The recent outbreak of SARS has dramatically increased the awareness of hospital-acquired (nosocomial) infections. Although epidemic, the number of deaths from SARS pales compared to the number of deaths that occur annually from other nosocomial infections. Over 5 percent of all patients entering healthcare facilities acquire an infection, nearly double the number just a short ten years ago. In the United States alone, the CDC estimates that nosocomial infections account for over 100,000 deaths per year with a concomitant increased health care cost of over 5 billion dollars per year, probably an underestimate as the CDC relies on voluntary disclosure from healthcare organizations. Major contributors to this increase in nosocomial infections include the emergence of antibiotic-resistant bacteria, poor hygiene practices by healthcare providers, understaffed healthcare facilities, substandard practices and apathy. Although the healthcare industry has successfully avoided dealing with this escalating problem in the past, it is probably only a matter of time until plaintiff attorneys pursue this matter that continues to result in wrongful deaths and personal injury. The healthcare industry could therefore be facing a major crisis as the public gains more awareness, particularly with the prospect of highly publicized lawsuits.
These contagious diseases constitute major health threats, particularly in intensive-care units, surgical wards, transplant units, neonatal units, cancer wards, and burn wards. Nosocomial diseases include: 1) viruses such as influenza, parainfluenza, enteroviruses and respiratory syncytial virus (RSV), 2) bacteria such as Legionella, Clostridium difficile, Pseudomonas aeruginosa, antibiotic-resistant Enterobacter, antibiotic-resistant Staphylococcus and Burkholderia cepacia, and 3) fungi such as species of Aspergillus and Candida. Clostridium difficile, for example, is normally asymptomatically carried in less than 2 percent of the non-hospitalized population, but is carried asymptomatically in over 20 percent of hospitalized patients and over 50 percent of neonates. Of these organisms, the airborne transmitted organisms such as RSV, the viral and bacterial influenzas and pneumonias, and Aspergillus cause respiratory disease. Most of the other organisms are transmitted by person-to-person contact or via contaminated medical instruments, typically causing urinary-tract infections, bloodborne infections, or sepsis.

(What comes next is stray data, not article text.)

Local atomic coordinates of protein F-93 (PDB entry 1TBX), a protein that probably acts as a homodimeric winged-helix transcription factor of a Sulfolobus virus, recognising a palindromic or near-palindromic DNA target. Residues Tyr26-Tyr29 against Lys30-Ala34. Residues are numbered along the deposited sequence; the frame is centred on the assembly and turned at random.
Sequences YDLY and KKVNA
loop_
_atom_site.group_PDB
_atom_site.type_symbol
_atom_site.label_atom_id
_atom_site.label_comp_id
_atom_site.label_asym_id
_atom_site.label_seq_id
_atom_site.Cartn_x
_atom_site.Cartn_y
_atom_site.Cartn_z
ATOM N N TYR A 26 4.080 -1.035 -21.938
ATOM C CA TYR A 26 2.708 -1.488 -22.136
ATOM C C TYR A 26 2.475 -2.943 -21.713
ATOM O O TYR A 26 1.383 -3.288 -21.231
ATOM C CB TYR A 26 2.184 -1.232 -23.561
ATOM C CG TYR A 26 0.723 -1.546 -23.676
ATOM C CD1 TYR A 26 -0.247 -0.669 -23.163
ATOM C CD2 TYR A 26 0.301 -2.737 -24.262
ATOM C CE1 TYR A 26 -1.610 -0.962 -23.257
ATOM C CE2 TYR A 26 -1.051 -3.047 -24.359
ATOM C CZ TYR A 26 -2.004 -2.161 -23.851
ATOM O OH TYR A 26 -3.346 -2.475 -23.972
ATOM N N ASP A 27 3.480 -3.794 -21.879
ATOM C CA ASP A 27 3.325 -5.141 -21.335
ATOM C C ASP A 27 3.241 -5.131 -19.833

In general, healthcare facilities have responded to this threat by increased infection control procedures, concurrent with limiting publicity of the problem. This may change radically due to the SARS outbreak, which initially was primarily spread through exposures in healthcare facilities. In response to the apparent increasing incidence of nosocomial infections, the CDC recently released a guideline with recommended infection control and JCAHO (Joint Commission for Accreditation of Healthcare facilities), the primary accrediting body for healthcare facilities, instituted Standard EC 3.2.1 in January of 2002, mandating infection control monitoring during any construction, reconstruction or renovation of healthcare facilities.
The control of nosocomial infections must entail good infection control practices. These include:
Improved maintenance of facility HVAC systems, containment facilities, and delivery systems such as medical gases,
Policies dedicated to improved infection control, candor, and patient protection,
Improved disinfection practices,
Instigation of monitoring systems to detect potential infectious agents in air, water, surfaces, and personnel, and
Adequate and competent staffing of the facility incorporating higher qualifications for staff and on-going training program to improve staff participation in effective infection control.
For more information on Nosocomial Infections and Indoor Air Quality, please visit Aerotech Laboratories.